It's the off-season and we miss Don Draper, not just the eye candy but also the charming, seductive bad boy who, when last we saw him, was about to marry his secretary. So we were relieved to see his off-screen self, Jon Hamm, featured smiling in the New York Times (check out the Sunday March 6th Arts Section) with longtime companion/collaborator Jennifer Westfeldt, actress and filmmaker of Kissing Jessica Stein fame. This calls to mind, for us, what it means to intertwine one's love, money and business, without a legal contract (marriage). Or, put differently, what does it mean to break up when your best friend and lover is the same person as your business partner and all the money belongs to both of you? In most states, there's no legal standard for what is essentially a divorce. Of course, for you folks in common law states, you're ahead of the curve. Nonetheless, same sex couples across the land often face the same legal vacuum as the long-time non-married partners.
Just as couples who have the imprimatur of the legal system can reject those standards when they mediate the terms of their own divorce, so too, non-married couples straight and gay, can avail themselves of mediation as a forum in which they can create meaningful and legally binding contracts. In fact, we see that all the time.
Owning a home together, carrying mutual credit card debt, starting up a business and collaborating for years, (that's the sometimes the source of the romance) can all be unwound through wise deliberations out of Court. Just as married couples often choose to analyze their finances and budgets, based on full open disclosure, as a means to develop their divorce agreements, so too, non-married couples can figure out the best terms for their own "divorce." In mediation, each person gets to assess what they feel they've contributed to the relationship and the business and what they each need to get on with their lives. To make it more complicated, sometimes the romance has faded but the business is booming -- no need to split up as partners at work.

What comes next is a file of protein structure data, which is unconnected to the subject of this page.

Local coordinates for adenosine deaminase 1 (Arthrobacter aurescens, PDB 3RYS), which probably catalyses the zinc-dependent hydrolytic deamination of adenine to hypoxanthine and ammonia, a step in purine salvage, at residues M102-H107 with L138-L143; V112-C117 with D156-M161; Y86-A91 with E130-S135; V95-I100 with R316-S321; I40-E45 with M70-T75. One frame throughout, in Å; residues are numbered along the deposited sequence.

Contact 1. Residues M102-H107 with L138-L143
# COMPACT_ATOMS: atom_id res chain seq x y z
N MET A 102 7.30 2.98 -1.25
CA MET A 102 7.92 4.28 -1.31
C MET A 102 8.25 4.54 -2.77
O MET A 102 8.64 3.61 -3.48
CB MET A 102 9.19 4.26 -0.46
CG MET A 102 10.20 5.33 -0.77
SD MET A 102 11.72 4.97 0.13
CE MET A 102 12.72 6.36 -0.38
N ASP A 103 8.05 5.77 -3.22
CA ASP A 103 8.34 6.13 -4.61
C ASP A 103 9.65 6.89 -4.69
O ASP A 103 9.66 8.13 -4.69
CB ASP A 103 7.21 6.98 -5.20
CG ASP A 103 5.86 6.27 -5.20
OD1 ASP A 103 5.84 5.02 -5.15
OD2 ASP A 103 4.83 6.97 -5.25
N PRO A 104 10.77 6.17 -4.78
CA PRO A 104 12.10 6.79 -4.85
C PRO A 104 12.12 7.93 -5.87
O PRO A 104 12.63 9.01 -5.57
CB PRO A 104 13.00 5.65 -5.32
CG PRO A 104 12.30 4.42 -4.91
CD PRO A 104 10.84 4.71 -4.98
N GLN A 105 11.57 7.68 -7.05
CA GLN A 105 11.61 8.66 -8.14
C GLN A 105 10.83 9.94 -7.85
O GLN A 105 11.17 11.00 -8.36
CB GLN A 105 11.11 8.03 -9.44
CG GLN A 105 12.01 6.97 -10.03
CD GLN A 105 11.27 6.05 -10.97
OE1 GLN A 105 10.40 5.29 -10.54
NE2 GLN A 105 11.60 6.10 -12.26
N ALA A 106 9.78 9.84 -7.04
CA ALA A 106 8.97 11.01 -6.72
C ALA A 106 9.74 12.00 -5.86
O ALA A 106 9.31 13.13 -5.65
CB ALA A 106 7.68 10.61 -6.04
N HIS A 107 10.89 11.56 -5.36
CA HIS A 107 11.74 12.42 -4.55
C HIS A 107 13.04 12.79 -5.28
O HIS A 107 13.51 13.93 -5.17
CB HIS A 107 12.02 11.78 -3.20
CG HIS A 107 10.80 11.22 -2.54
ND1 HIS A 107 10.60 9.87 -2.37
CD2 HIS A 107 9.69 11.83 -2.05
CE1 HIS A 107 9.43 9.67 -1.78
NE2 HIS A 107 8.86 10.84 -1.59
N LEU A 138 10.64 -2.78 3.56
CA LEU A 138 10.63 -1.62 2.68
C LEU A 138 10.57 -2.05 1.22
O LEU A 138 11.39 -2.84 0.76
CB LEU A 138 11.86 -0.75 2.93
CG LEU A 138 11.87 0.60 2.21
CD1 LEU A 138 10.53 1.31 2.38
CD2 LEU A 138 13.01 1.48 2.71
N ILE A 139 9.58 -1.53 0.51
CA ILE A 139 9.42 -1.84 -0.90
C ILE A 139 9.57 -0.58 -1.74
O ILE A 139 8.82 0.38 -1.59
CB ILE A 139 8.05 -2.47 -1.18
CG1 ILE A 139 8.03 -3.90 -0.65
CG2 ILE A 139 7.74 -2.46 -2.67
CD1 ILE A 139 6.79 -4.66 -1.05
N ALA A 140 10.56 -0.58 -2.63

There are, of course, advantages to having once marched down the aisle: Married folks pay fewer taxes and, in the context of divorce, can make tax-free exchanges and distributions of assets. But if you've lived together and shared the mortgage, one of you may be hit with capital gains taxes if the other buys you out. Even in the few states that have legalized gay marriage, gay couples cannot avail themselves of federal benefits. For example, a gay marriage would not entail the tax-free distribution of pension benefits.
In recent years, New York has set itself up as the punchline to a joke: gay couples can get a legal divorce here, just not a wedding ceremony. For Hollywood couples like the "Hammfeldts," there are often behind-the-scenes managers and agents anticipating all kinds of conflicts. For the rest of us, who choose not to marry, or do not have the option, breaking up, though hard to do, is not impossible.